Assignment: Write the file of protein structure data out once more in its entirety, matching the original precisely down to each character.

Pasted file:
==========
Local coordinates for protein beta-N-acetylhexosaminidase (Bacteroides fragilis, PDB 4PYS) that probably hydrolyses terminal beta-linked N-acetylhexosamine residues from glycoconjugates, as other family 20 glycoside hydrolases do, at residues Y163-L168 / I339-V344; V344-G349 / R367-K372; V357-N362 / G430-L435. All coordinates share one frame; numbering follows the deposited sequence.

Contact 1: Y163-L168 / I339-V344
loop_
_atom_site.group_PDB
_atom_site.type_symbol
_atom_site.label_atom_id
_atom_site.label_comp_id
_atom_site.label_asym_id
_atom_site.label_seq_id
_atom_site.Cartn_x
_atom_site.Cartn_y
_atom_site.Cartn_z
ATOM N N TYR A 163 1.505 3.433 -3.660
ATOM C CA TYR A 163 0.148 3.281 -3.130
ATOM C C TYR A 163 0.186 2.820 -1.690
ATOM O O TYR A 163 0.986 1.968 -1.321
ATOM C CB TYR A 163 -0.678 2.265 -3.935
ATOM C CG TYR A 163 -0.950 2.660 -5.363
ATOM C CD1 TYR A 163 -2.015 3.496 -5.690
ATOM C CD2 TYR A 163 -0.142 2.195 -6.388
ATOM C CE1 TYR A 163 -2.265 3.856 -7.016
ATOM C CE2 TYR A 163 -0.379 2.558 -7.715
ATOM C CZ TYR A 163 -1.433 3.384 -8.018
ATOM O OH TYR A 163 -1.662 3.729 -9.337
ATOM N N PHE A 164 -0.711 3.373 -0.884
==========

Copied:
Local coordinates for protein beta-N-acetylhexosaminidase (Bacteroides fragilis, PDB 4PYS) that probably hydrolyses terminal beta-linked N-acetylhexosamine residues from glycoconjugates, as other family 20 glycoside hydrolases do, at residues Y163-L168 / I339-V344; V344-G349 / R367-K372; V357-N362 / G430-L435. All coordinates share one frame; numbering follows the deposited sequence.

Contact 1: Y163-L168 / I339-V344
loop_
_atom_site.group_PDB
_atom_site.type_symbol
_atom_site.label_atom_id
_atom_site.label_comp_id
_atom_site.label_asym_id
_atom_site.label_seq_id
_atom_site.Cartn_x
_atom_site.Cartn_y
_atom_site.Cartn_z
ATOM N N TYR A 163 1.505 3.433 -3.660
ATOM C CA TYR A 163 0.148 3.281 -3.130
ATOM C C TYR A 163 0.186 2.820 -1.690
ATOM O O TYR A 163 0.986 1.968 -1.321
ATOM C CB TYR A 163 -0.678 2.265 -3.935
ATOM C CG TYR A 163 -0.950 2.660 -5.363
ATOM C CD1 TYR A 163 -2.015 3.496 -5.690
ATOM C CD2 TYR A 163 -0.142 2.195 -6.388
ATOM C CE1 TYR A 163 -2.265 3.856 -7.016
ATOM C CE2 TYR A 163 -0.379 2.558 -7.715
ATOM C CZ TYR A 163 -1.433 3.384 -8.018
ATOM O OH TYR A 163 -1.662 3.729 -9.337
ATOM N N PHE A 164 -0.711 3.373 -0.884